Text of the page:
Preliminary studies on the influence of the reaction conditions were carried out with diphenylacetylene 1 as the model substrate by using 1.67 mol % of triiron dodecacarbonyl and pinacolborane 2 as reducing reagent in toluene at 100 °C (Table 1). After 24 h the reaction mixture was analyzed. Full conversion of the starting material was observed and the desired products were found in a ratio of 72:28 ((Z)-3/(E)-3; Table 1, entry 2). Noteworthy, the catalyst was highly selective towards the formation of the vinylboronates, while no over-reduction was observed (Table 1, entry 2). Moreover, catecholborane was applied as a hydroborane source. However, no product formation was achieved (Table 1, entry 3). Besides Fe3(CO)12, Fe2(CO)9 and Fe(CO)5 were also tested as precatalysts (Table 1, entries 5–8). Excellent performance was found for Fe2(CO)9 with >99 % conversion and a ((Z)-3/(E)-3) ratio of 93:7, while with Fe(CO)5 lower yields and selectivities were attained. Furthermore, various iron salts were investigated, but resulted in no product formation (Table 1, entries 9–11), whilst in the absence of any iron salts no product was detected (Table 1, entry 1). However, no progress was realized with respect to yield and selectivity. Decreasing the reaction temperature towards 70 °C or room temperature (Table 1, entries 12 and 13), respectively, did not improve the reaction outcome. By using tetrahydrofuran (THF) as solvent at 70 °C resulted in 68 % yield and 99 % Z-selectivity. Moreover, the influence of various nitrogen- (e.g., N,N,N′,N′-tetramethylethylenediamine (TMEDA), 2,2′-bipyridine, phenanthroline, imidazole) and phosphorous-containing ligands (e.g., PPh3, PBu3, 1,1′-bis(diphenylphosphino)ferrocene, diphenylphosphinoethane) were studied. However, in comparison to the unmodified iron carbonyl complexes no improvement was observed. Noteworthy, the system was easily scaled up to 100 mmol, and showed excellent conversion and good selectivity under non-inert conditions (Table 1, entry 16). The product was easily obtained by recrystallization from n-hexane–after removing the catalyst by filtration over a short plug of silica–in 82 % yield.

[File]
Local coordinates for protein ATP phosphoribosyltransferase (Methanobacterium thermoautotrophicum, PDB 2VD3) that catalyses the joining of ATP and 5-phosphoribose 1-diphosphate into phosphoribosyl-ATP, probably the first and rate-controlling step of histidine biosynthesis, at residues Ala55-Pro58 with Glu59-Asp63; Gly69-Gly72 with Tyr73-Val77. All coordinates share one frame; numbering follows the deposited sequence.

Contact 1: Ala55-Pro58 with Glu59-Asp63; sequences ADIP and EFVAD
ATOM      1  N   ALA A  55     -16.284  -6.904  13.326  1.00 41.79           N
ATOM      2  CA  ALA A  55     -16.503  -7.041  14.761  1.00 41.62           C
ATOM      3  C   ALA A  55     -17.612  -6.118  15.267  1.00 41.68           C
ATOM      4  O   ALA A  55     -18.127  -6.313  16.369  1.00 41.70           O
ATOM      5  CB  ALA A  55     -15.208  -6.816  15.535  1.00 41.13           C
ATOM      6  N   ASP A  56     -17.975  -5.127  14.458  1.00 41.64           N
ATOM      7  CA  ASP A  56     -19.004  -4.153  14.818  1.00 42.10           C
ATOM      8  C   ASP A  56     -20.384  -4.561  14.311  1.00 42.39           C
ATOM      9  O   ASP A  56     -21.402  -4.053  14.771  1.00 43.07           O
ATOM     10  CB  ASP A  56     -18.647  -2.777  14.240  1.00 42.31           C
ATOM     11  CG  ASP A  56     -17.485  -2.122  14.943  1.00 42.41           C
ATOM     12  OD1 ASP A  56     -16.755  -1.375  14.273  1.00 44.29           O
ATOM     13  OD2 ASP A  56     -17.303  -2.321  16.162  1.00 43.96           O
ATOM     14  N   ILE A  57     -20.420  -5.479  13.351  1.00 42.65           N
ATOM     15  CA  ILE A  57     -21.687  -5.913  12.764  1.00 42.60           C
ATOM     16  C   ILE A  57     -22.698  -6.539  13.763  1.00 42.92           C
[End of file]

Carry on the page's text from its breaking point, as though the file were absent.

To explore the scope and limitations of the iron catalyst [Fe2(CO)9], a variety of alkyne substrates were tested under the reaction conditions given in Table 1, entry 6. First, various terminal phenylacetylenes were treated with pinacolborane 2 (Table 2, entries 1–9). Excellent yields and selectivities were observed for unsubstituted phenylacetylene (Table 2, entry 1). Interestingly, the corresponding E-isomer was exclusively formed by anti-Markovnikov and syn-addition of the borane reagent. Next, the influence of methyl substitution on the phenyl group was studied (Table 2, entries 2–4). Excellent performance was observed for para- and meta-substitution, while a decreased yield and selectivity was noticed for ortho-substitution. Moreover, substrates containing halide groups were reduced in excellent yields and selectivities (Table 2, entries 5–7). Difficulties were observed for benzylic and propargylic substrates (Table 2, entries 11 and 12). Furthermore, the effect of alkyl substituents was investigated, and showed excellent conversions (Table 2, entries 13–15). However, to some extent the corresponding Z-isomer (4–8 %) was detected. Interestingly, the iron catalyst showed excellent performance for a substrate containing a CC double bond in conjugation to the CC triple bond (Table 2, entry 14). Noteworthy, an exclusive reaction pathway for the hydroboration of the alkyne was observed. The hydroboration of substrates containing heteroaryls was successful for thiophene, while the pyridyl group probably inhibits the catalyst (Table 2, entries 16 and 17). In addition, disubstituted alkynes were also used (Table 2, entries 18–24). Noteworthy, for unsymmetrical alkynes four potential products are feasible. Indeed, for most substrates a mixture of the four possible isomers was observed. Unfortunately, separation and stereochemistry assignment of the mixture was not successful, owing to complexity. To study the selectivity of the hydroboration in the presence of substrates containing functional groups that are sensitive to reduction different substrates in combination with diphenylacetylene were treated with 2 in the presence of Fe2(CO)9 under optimized reaction conditions (Table 2, entries 26–29). Excellent selectivity (>99 %) for the hydroboration was observed in the presence of esters (yield: 73 % (Z)-3, 3 % (E)-3) and nitriles (yield: 81 % (Z)-3, 6 % (E)-3). In contrast, sulfoxide (yield: 8 % of the sulfide) and aldehyde (98 % of the alcohol) functionalities were reduced to some extent.